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Kevrekidis wins Friedrich Wilhelm Bessel Research Award

Professor Panayotis Kevrekidis, Mathematics and Statistics, recently received the Friedrich Wilhelm Bessel Research Award from the Alexander von Humboldt Foundation of Germany for his outstanding research accomplishments. He is one of only 20 researchers worldwide to receive the honor this year. News Release

Santangelo's work featured in Physics World: Physics and Origami

Professor Christian Santangelo, Physics, has work on physics and origami featured in Physics World.

Sam Black receives Gates Foundation grant for research on deadly African cattle disease

Professor Samuel Black, Veterinary and Animal Sciences, has been awarded a Bill and Melinda Gates Foundation a three-year, $478,000 grant for his research on deadly African cattle disease. News Release

Chemist Receives NSF Grant to Enhance 'Grass to Gas' Biofuel Technology

Professor Scott Auerbach, Chemistry, has been awarded a three-year, $330,000 NSF grant to improve basic understanding and optimize the process of producing fuels such as gasoline from plant biomass instead of petroleum. Auerbach, who studies zeolites, wonders if these minerals may also be used to convert plant biomass such as cellulose into gasoline. News Release

Lili He awarded $473,628 USDA grant to study how chemical pesticides may affect food safety

Professor Lili He, Food Science, recently received a three-year, $473,628 grant from the USDA National Institute for Food and Agriculture to study mechanisms of how chemical pesticides, applied both systemically and to the surface, penetrate fresh produce and move into plant tissues, and how this may affect food safety for consumers. News Release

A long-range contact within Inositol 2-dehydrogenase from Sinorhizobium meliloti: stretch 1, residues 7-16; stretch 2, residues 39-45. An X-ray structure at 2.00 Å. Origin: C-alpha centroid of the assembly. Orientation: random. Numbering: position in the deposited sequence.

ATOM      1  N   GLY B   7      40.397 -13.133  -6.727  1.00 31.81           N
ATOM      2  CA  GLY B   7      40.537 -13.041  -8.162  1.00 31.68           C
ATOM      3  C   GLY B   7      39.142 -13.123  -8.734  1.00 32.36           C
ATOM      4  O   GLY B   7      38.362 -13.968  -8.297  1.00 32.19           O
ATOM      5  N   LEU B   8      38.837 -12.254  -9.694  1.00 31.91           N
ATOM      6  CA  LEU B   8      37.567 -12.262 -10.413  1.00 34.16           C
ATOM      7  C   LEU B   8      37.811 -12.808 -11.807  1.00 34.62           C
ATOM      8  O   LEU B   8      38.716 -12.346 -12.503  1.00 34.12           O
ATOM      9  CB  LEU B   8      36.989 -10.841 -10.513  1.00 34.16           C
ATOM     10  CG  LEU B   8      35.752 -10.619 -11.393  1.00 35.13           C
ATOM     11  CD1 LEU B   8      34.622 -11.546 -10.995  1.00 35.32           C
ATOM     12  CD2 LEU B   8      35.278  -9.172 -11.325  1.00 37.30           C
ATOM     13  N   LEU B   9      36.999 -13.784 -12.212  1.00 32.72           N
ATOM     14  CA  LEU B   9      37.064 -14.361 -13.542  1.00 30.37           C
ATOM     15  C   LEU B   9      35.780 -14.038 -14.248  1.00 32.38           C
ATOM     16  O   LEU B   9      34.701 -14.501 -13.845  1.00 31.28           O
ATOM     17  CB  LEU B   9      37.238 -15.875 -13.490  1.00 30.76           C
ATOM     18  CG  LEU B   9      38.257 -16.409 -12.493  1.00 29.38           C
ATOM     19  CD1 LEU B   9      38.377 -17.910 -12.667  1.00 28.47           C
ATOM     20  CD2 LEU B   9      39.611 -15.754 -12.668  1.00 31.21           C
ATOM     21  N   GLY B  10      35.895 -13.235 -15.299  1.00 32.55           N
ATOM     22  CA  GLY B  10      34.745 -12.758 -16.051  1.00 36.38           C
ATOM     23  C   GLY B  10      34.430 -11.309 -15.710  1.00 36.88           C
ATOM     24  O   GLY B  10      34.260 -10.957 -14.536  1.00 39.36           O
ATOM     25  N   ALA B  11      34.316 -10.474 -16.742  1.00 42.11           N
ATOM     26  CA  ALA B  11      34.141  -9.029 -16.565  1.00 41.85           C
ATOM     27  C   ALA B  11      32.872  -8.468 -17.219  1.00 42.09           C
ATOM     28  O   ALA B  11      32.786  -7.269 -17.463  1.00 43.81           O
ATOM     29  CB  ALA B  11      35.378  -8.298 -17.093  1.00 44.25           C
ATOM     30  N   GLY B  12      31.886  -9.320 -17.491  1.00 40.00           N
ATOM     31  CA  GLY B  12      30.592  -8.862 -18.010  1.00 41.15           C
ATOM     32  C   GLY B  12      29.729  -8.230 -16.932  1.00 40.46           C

Seven Receive Family Forest Education Award

Seven faculty and staff members of the Family Forest Research Center (FFRC) recently won the 2015 Family Forests Education Award from the National Woodland Owners Association and the National Association of University Forest Resources Programs, for their comprehensive family forest education program. News Release

Wang lab identifies a key molecule in nitrogen-fixing bacteria

Professor Dong Wang, Biochemistry and Molecular Biology department and members of his lab, including lead author and postdoctoral researcher Minsoo Kim, and former undergraduate student Chris Waters, have a key molecule in nitrogen-fixing bacteria, a "double agent" peptide in an alfalfa that may hold promise for improving crop yields without increasing fertilizer use. News Release

Michael Maroney named AAAS Fellow

Michael J. Maroney, professor of chemistry, was recently named a Fellow of the American Association for the Advancement of Science (AAAS). Maroney, whose research uses biophysical, molecular biological and synthetic model approaches to investigate the structure of transition metal sites in proteins and enzymes, was recognized for "pioneering work in understanding nickel bioinorganic chemistry, with applications to bioenergy science, bacterial pathogenesis and transition metal homeostasis." AAAS Fellows are selected annually for "their efforts toward advancing science applications that are deemed scientifically or socially distinguished."